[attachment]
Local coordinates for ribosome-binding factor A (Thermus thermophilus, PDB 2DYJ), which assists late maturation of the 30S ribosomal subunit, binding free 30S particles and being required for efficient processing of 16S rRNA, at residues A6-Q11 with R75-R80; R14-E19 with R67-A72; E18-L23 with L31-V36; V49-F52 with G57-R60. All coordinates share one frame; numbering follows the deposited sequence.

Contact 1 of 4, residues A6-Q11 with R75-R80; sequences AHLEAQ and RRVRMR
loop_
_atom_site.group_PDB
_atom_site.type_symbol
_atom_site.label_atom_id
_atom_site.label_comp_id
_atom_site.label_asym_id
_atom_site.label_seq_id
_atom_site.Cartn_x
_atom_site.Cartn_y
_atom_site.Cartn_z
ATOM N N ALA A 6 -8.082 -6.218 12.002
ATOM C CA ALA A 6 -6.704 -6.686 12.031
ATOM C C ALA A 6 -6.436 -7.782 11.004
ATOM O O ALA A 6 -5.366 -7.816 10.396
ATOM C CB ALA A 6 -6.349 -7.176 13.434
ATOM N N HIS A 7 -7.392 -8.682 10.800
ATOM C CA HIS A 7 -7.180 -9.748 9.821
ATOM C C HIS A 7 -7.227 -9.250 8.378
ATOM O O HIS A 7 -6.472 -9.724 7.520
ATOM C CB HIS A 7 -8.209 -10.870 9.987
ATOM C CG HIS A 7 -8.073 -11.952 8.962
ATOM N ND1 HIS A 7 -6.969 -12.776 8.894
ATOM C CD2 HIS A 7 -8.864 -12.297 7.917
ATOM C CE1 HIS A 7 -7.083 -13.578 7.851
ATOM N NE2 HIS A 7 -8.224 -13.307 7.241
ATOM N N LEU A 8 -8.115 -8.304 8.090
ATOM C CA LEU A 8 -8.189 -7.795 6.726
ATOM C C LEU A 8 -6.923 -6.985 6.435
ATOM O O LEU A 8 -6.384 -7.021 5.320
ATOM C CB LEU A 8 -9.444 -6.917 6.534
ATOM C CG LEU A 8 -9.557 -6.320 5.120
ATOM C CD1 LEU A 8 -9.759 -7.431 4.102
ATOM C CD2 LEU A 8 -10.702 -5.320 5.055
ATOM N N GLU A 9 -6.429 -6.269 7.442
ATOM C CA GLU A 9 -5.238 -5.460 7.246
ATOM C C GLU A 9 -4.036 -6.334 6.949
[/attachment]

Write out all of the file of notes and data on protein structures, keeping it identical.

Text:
Local coordinates for ribosome-binding factor A (Thermus thermophilus, PDB 2DYJ), which assists late maturation of the 30S ribosomal subunit, binding free 30S particles and being required for efficient processing of 16S rRNA, at residues A6-Q11 with R75-R80; R14-E19 with R67-A72; E18-L23 with L31-V36; V49-F52 with G57-R60. All coordinates share one frame; numbering follows the deposited sequence.

Contact 1 of 4, residues A6-Q11 with R75-R80; sequences AHLEAQ and RRVRMR
loop_
_atom_site.group_PDB
_atom_site.type_symbol
_atom_site.label_atom_id
_atom_site.label_comp_id
_atom_site.label_asym_id
_atom_site.label_seq_id
_atom_site.Cartn_x
_atom_site.Cartn_y
_atom_site.Cartn_z
ATOM N N ALA A 6 -8.082 -6.218 12.002
ATOM C CA ALA A 6 -6.704 -6.686 12.031
ATOM C C ALA A 6 -6.436 -7.782 11.004
ATOM O O ALA A 6 -5.366 -7.816 10.396
ATOM C CB ALA A 6 -6.349 -7.176 13.434
ATOM N N HIS A 7 -7.392 -8.682 10.800
ATOM C CA HIS A 7 -7.180 -9.748 9.821
ATOM C C HIS A 7 -7.227 -9.250 8.378
ATOM O O HIS A 7 -6.472 -9.724 7.520
ATOM C CB HIS A 7 -8.209 -10.870 9.987
ATOM C CG HIS A 7 -8.073 -11.952 8.962
ATOM N ND1 HIS A 7 -6.969 -12.776 8.894
ATOM C CD2 HIS A 7 -8.864 -12.297 7.917
ATOM C CE1 HIS A 7 -7.083 -13.578 7.851
ATOM N NE2 HIS A 7 -8.224 -13.307 7.241
ATOM N N LEU A 8 -8.115 -8.304 8.090
ATOM C CA LEU A 8 -8.189 -7.795 6.726
ATOM C C LEU A 8 -6.923 -6.985 6.435
ATOM O O LEU A 8 -6.384 -7.021 5.320
ATOM C CB LEU A 8 -9.444 -6.917 6.534
ATOM C CG LEU A 8 -9.557 -6.320 5.120
ATOM C CD1 LEU A 8 -9.759 -7.431 4.102
ATOM C CD2 LEU A 8 -10.702 -5.320 5.055
ATOM N N GLU A 9 -6.429 -6.269 7.442
ATOM C CA GLU A 9 -5.238 -5.460 7.246
ATOM C C GLU A 9 -4.036 -6.334 6.949